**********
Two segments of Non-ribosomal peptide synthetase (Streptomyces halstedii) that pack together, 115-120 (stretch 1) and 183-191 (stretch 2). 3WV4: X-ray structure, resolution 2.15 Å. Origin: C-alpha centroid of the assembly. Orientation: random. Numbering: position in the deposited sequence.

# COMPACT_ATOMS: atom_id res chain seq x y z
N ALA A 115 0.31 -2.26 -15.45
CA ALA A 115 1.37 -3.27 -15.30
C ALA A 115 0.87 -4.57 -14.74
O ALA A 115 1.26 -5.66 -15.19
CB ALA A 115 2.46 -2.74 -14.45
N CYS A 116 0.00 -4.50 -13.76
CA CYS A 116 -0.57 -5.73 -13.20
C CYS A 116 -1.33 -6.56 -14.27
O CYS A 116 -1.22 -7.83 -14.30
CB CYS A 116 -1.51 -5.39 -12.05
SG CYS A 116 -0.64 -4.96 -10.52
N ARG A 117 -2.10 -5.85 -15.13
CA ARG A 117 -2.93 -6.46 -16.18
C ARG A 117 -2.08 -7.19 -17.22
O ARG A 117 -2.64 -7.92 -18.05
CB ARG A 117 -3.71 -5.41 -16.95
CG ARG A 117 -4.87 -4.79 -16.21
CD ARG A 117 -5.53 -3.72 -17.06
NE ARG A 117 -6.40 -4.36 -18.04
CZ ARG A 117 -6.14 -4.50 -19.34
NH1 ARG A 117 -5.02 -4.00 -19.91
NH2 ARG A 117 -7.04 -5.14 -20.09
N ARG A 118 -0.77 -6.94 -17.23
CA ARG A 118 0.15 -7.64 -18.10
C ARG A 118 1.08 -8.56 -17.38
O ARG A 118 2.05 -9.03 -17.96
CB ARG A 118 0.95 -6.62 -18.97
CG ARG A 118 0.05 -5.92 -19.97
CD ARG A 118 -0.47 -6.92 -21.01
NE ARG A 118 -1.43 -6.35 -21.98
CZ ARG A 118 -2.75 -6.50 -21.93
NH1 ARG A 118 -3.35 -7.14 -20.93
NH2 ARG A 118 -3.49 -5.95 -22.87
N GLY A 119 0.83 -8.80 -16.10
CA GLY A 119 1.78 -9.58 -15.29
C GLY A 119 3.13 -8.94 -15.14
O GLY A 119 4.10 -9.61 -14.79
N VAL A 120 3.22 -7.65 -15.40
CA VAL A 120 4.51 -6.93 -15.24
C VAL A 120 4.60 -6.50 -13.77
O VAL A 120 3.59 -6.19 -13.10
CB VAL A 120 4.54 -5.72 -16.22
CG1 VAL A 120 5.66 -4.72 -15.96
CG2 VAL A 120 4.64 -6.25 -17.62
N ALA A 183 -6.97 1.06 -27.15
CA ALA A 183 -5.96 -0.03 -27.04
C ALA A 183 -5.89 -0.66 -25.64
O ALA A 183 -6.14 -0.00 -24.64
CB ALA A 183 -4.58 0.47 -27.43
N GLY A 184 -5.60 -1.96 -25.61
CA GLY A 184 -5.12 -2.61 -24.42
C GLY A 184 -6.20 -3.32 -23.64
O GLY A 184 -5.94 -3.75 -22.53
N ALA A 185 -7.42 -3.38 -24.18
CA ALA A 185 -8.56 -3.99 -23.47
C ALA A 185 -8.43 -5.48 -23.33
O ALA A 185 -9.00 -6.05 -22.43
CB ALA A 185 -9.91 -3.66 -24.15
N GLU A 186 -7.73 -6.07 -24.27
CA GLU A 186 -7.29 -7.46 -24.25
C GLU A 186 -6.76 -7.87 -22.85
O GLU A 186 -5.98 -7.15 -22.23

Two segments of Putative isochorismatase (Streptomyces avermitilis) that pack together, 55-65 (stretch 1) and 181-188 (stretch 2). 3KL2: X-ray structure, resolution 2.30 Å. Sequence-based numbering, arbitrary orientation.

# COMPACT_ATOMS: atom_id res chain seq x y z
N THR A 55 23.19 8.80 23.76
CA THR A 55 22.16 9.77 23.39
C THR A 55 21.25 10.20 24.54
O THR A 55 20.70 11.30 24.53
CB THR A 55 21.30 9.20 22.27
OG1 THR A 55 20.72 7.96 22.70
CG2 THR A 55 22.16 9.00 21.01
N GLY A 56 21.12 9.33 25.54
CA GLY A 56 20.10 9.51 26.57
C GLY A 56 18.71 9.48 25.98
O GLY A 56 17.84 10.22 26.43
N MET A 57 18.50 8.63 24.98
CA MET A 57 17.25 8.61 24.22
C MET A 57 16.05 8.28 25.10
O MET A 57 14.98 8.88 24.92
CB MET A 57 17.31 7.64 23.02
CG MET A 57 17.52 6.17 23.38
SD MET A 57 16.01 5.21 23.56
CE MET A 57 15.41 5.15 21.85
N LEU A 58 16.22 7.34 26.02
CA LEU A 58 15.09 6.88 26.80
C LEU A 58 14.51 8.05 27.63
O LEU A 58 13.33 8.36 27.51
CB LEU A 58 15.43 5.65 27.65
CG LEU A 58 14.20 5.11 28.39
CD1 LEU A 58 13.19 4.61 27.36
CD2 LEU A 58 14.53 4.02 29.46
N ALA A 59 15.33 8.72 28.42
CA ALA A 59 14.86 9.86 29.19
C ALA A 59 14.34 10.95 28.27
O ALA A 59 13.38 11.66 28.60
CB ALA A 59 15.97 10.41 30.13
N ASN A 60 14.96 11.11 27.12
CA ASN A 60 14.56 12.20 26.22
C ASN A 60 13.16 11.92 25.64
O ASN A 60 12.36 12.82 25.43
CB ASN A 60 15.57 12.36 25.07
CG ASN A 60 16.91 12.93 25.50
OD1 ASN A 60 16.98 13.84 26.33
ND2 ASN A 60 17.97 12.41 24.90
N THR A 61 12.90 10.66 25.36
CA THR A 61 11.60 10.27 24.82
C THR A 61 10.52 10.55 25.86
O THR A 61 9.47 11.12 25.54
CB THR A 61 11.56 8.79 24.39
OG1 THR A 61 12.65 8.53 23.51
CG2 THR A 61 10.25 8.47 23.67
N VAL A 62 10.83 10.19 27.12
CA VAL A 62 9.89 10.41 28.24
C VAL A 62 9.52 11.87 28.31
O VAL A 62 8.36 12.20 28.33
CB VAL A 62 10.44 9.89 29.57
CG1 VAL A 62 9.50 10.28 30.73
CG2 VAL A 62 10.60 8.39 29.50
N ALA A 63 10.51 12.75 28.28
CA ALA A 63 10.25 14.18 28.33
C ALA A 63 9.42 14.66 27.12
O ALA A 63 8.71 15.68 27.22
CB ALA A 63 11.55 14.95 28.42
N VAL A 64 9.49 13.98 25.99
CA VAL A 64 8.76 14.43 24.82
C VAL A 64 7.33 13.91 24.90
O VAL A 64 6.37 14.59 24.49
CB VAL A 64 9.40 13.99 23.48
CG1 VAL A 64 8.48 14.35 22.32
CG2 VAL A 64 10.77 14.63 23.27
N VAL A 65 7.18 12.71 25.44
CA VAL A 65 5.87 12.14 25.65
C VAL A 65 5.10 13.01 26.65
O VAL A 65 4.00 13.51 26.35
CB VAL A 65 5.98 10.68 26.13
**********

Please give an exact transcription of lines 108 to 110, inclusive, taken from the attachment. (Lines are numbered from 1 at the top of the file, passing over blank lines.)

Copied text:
CA THR A 61 11.60 10.27 24.82
C THR A 61 10.52 10.55 25.86
O THR A 61 9.47 11.12 25.54